Newly identified candidate genes (e.g., using either selective antibody production or computational approaches) are investigated in naturally occurring allopatric and sympatric populations. Molecular tools are employed to estimate diversity and divergence parameters, e.g., to study patterns of natural selection. In addition, we investigate gene flow across hybrid zones. If a gene plays an important role in the speciation process, one expects i) patterns of positive selection and/or ii) restricted interspecies gene flow.
One particular focus of our research is on analysing the Baltic contact zone between M. edulis and M. trossulus. A comparable contact zone between both species is found in North America. However, remarkable differences between both contact zones exist: while interspecies gene flow in North America is limited, massive introgression is observed in the Baltic and these populations are considered as hybrid swarm. Therefore, the question arose whether the Baltic hybrid swarm is the result of non-existing reproductive barriers and/or the result of adaptation to the extreme environmental conditions (e.g., salinity gradient). The ongoing research projects aim at using the newly identified markers to analyse whether or not Baltic M. edulis and M. trossulus are at least partly reproductively isolated. In addition, we are currently establishing research activities to analyse molecular mechanisms of environmental adaptation to find out whether gene flow may be the basis for a better adaptation to environmental conditions such as low salinity.
- Molecular analyses of Mytilus-sperm using monoclonal antibodies. (Funded by Paul-Ungerer-Foundation, February 2010 – November 2010)
- Molecular basis of reproductive isolation in blue mussels (Mytilus, Bivalvia): Identification and characterization of gamete-specific factors. (Funded by Deutsche Forschungsgemeinschaft, DFG, STU 519/2-1. January 2011-March 2012)
- Molecular evolution of proteins with functional relevance to sperm function. (January 2012-present)
ADAPTIVE VARIATION AND HYBRID ZONES
The genetic structure of a population is substantially shaped by genetic drift, i.e., allele frequencies at a given coding or non-coding locus are controlled by random effects rather than selection. However, genetic loci that are functionally related to adaptive traits might be under positive selection, e.g., genes related to tolerance towards temperature or salinity in marine habitats. The identification of genetic loci that are functionally related to adaptation is an important issue to understand mechanisms underlying the distribution of species or the formation of interspecies hybrids. Thus, the genetic basis of adaptive traits in pure species and interspecies hybrids is the subject of several research projects.
One focus is on understanding of adaptive traits in Baltic Mytilus-populations. As mentioned in the context of reproductive isolation, gene flow between Baltic Mytilus-species is massive (hybrid swarm) but the morphological and genetic integrity between Baltic M. edulis and M. trossulus is maintained. The overall goal of our research is to unravel the relative contribution of reproductive isolation and adaptive traits to maintain the integrity of Baltic Mytilus-species. Recent research activities aim at investigating how mussels can adapt to the low salinity conditions in the Baltic and whether hybridization plays a key role in that process. An additional focus is on understanding the molecular basis of temperature adaptation of butterflies (Hyles spec., Lepidoptera, Insecta). By understanding salinity adaptation of Mytilus-species and temperature tolerance of butterflies we are also contributing to applied issues, i.e., the prediction of consequences related to climate change.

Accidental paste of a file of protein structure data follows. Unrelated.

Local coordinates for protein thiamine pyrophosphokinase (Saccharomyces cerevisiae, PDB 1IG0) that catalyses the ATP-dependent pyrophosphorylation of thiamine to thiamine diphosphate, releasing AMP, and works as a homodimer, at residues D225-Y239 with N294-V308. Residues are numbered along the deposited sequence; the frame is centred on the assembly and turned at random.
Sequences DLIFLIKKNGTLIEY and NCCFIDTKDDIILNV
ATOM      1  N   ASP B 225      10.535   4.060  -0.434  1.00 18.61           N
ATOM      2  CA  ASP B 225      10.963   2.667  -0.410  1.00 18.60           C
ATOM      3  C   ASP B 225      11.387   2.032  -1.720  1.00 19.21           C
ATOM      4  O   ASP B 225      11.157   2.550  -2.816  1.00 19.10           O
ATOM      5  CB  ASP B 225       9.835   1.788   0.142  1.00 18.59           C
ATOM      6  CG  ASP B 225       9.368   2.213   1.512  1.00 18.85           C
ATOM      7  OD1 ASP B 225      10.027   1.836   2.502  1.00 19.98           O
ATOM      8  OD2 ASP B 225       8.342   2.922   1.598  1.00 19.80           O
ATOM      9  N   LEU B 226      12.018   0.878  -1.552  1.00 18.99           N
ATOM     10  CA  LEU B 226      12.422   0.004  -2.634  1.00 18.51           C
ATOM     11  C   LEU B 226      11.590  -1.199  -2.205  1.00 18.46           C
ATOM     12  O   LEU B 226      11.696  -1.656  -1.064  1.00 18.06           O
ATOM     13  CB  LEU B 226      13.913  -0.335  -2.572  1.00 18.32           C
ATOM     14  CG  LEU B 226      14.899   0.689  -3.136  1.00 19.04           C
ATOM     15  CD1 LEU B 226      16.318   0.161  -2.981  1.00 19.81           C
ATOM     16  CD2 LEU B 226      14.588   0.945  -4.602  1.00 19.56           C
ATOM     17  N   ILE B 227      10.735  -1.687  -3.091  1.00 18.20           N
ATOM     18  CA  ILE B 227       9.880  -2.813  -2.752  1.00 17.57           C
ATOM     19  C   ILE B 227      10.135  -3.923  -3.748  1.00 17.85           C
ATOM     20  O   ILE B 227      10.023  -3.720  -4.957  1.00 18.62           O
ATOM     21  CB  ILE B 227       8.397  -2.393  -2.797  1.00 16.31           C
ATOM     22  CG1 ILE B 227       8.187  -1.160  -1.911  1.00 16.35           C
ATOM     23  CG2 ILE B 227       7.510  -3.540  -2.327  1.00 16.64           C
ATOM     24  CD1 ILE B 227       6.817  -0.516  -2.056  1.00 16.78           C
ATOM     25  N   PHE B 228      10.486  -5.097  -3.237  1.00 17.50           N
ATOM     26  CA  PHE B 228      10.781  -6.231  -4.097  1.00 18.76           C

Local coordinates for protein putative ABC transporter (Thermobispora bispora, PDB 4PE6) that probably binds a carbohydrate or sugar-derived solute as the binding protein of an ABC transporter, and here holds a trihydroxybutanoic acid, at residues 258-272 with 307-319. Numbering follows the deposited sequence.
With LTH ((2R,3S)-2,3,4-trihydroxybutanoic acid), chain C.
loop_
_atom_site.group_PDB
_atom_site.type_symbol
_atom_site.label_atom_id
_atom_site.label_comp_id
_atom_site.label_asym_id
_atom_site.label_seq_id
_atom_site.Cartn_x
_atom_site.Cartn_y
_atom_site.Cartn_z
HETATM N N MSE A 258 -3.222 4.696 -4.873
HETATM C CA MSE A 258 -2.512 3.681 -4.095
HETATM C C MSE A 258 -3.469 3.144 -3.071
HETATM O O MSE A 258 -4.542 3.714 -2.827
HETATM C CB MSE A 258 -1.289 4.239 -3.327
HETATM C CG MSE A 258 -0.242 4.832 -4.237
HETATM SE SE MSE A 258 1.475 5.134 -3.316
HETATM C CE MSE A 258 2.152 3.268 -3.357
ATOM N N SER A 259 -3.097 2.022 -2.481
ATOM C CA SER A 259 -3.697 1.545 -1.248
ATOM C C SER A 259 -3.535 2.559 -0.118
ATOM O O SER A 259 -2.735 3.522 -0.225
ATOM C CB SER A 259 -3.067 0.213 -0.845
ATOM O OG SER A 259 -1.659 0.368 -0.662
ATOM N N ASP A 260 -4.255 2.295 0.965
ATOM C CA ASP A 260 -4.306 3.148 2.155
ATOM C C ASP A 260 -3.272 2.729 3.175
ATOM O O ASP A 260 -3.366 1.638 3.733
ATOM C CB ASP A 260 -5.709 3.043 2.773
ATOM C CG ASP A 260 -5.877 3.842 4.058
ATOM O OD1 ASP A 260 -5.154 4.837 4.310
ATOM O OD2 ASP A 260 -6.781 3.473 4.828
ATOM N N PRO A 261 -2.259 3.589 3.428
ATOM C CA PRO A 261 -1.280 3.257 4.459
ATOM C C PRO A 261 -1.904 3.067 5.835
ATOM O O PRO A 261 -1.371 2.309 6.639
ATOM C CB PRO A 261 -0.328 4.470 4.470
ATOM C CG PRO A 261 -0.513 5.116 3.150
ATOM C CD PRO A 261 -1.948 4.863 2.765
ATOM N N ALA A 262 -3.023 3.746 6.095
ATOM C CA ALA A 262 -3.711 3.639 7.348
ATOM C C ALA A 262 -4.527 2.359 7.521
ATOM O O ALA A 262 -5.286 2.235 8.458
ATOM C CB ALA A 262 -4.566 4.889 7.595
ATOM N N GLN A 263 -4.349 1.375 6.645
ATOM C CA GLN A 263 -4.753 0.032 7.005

- Analyses of interspecific gene flow in Baltic Mytilus-populations (M. edulis, M. edulis x M. trossulus hybrids) using RNAseq data: Functional importnace of introgressive hybridization in extreme environments. (March 2013-present, collaboration with Prof. Dr. Frank Melzner and Corinna Breusing, GEOMAR, Helmholtz Centre for Ocean Reserach Kiel)
- Molecular basis of temperature adaptation in Hyles species (Insecta, Lepidoptera). (Collaboration with Dr. Anna Hundsdörfer, haed of DNA-Laboratory, Senckenberg Dresden)
GENETIC STRUCTURE OF POPULATIONS
The methodological profile of our research group allows analysing the genetic composition of populations and enables to infer mechanisms that shaped a particular genetic structure of populations. These methods are the basis for answering many biological questions in fields such as evolutionary biology, phylogeography or conservation genetics. This leaves room to perform not only projects related to understanding the genetic structure of Mytilus-populations but also to establish external collaborations or research links to other sections and subdivisions at Senckenberg Dresden.
- Speciation processes in two co-distributed freshwater turtle complexes (Emys spec, Mauremys spec.).(2010-present; collaboration with Prof. Dr. Uwe Fritz and Melita Vamberger, phylogeography subdivision, Senckenberg Dresden)
- Population genetic analysis of marine organisms. (Jan 2013-present; collaboration with Prof. Dr. Pedro Martinez Arbizu, Dr. Michael Raupach, Senckenberg am Meer, German Centre for Marine Biodiversity Research, Wilhelmshaven)